The Australian Cinémathèque presents Get What You Want: Music Cinema at GOMA until 2 October 2016.
The program features a selection of documentaries and films across a variety of music genres, offering insight into the creative and social energies that permeate different musical subcultures. The underlying idea is that music, in its endless permutations, can enrich our identities and transform both musicians and listeners alike.
Friday night’s screening of the Nick Cave documentary 20,000 Days on Earth (2014) was an unexpectedly touching experience. The film depicts a fictitious day in the artist’s life during the course of recording his 2013 album, Push the Sky Away. Co-written and directed by Iain Forsyth and Jane Pollard, Cave also co-wrote the film’s script. The resulting combination of drama and reality provides a pleasing balance of frank yet intimate insights.
Cave, in his eloquence, gives us glimpses into an awkward Wangaratta childhood, as well as life within Melbourne’s raucous post-punk music scene and later, relocating to Brighton, England with its inclement yet inspirational weather.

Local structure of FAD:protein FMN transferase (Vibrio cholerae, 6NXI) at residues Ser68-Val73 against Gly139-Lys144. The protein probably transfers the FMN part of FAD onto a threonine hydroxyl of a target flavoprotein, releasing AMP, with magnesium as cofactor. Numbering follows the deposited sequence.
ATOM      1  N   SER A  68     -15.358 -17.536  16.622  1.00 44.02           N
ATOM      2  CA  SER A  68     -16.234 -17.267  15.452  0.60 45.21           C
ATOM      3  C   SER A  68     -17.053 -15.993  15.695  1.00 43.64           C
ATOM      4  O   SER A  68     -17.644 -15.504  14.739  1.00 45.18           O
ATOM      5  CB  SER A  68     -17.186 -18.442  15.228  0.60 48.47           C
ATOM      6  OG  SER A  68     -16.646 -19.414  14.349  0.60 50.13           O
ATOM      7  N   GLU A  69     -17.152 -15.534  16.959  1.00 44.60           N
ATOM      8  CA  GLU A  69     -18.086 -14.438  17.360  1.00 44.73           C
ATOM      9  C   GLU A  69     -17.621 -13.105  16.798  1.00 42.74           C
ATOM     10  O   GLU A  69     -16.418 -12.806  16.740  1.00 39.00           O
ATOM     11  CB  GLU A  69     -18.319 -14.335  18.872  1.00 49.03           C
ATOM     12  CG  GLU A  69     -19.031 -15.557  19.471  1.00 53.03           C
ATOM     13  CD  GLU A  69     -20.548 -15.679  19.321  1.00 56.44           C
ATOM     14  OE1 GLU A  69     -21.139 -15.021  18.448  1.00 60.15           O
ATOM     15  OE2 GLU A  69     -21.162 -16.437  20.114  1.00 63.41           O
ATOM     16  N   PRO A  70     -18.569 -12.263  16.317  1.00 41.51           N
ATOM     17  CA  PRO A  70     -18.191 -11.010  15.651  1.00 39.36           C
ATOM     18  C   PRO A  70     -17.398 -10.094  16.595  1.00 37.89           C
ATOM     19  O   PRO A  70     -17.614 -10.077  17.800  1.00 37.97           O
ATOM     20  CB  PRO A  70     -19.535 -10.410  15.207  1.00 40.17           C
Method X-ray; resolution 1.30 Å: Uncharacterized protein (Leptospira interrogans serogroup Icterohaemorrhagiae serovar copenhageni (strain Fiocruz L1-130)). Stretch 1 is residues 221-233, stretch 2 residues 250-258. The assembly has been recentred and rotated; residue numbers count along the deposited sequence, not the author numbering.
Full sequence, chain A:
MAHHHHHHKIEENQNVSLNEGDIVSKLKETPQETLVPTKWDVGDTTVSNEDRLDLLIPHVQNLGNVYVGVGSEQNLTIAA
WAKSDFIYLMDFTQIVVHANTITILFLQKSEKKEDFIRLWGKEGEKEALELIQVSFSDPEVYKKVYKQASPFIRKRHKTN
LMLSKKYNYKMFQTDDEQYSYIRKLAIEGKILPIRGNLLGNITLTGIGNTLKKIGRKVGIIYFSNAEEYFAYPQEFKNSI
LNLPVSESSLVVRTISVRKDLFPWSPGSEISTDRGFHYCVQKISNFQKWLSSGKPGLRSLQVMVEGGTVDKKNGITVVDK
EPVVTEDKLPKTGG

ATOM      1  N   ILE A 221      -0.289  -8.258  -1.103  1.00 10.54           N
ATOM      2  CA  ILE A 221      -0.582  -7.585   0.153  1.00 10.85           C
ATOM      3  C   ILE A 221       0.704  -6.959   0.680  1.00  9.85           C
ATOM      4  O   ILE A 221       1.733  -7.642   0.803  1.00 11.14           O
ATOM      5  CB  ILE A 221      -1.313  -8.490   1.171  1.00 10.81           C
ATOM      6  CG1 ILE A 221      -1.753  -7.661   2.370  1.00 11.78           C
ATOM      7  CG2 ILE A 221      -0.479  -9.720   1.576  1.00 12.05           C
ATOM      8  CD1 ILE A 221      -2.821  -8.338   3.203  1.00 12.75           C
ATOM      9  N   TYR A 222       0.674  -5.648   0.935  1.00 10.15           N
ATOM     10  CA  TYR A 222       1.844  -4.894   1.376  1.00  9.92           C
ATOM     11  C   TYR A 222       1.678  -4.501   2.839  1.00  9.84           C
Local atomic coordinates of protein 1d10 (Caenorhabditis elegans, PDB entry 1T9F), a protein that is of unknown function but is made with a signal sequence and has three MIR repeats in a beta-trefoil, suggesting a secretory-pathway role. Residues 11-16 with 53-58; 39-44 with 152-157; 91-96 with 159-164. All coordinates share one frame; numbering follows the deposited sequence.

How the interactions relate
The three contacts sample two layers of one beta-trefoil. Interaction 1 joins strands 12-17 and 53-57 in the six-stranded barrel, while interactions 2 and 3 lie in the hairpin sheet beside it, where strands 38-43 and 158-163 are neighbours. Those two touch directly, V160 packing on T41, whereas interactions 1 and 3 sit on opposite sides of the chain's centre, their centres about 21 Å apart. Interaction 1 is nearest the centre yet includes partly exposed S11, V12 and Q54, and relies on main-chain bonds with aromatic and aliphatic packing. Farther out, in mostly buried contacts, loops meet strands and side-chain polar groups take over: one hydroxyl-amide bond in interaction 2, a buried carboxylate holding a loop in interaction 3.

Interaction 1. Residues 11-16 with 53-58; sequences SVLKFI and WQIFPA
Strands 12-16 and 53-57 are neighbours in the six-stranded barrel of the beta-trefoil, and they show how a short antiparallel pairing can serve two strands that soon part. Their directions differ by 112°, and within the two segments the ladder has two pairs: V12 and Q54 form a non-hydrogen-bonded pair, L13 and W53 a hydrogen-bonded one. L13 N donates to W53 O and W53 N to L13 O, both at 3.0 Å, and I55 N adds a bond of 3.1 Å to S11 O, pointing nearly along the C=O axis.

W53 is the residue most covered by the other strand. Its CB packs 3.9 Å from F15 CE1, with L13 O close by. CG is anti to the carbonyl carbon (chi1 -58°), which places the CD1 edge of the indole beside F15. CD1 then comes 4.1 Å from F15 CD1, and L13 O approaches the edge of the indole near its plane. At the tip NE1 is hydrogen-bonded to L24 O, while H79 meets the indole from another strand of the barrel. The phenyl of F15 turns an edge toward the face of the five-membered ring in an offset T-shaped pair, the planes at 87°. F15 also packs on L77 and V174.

Through a series of spoken reflections, old photographs and musical performances the film is a portrayal of the artistic process, the transformative nature of live performing (including my favourite scene, where both Cave and Warren Ellis recount an unforgettable Nina Simone), examining what creates our identities, but ultimately celebrating the power of the creative spirit.
Through a series of spoken reflections, old photographs and musical performances ‘20,000 Days on Earth’ is a portrayal of the artistic process, the transformative nature of live performance and ultimately celebrates the power of the creative spirit.
Watch the trailer:
Get What You Want: Music Cinema continues this Wednesday with screenings of Miles Ahead and Amy.
For tickets and more information visit the QAGOMA website.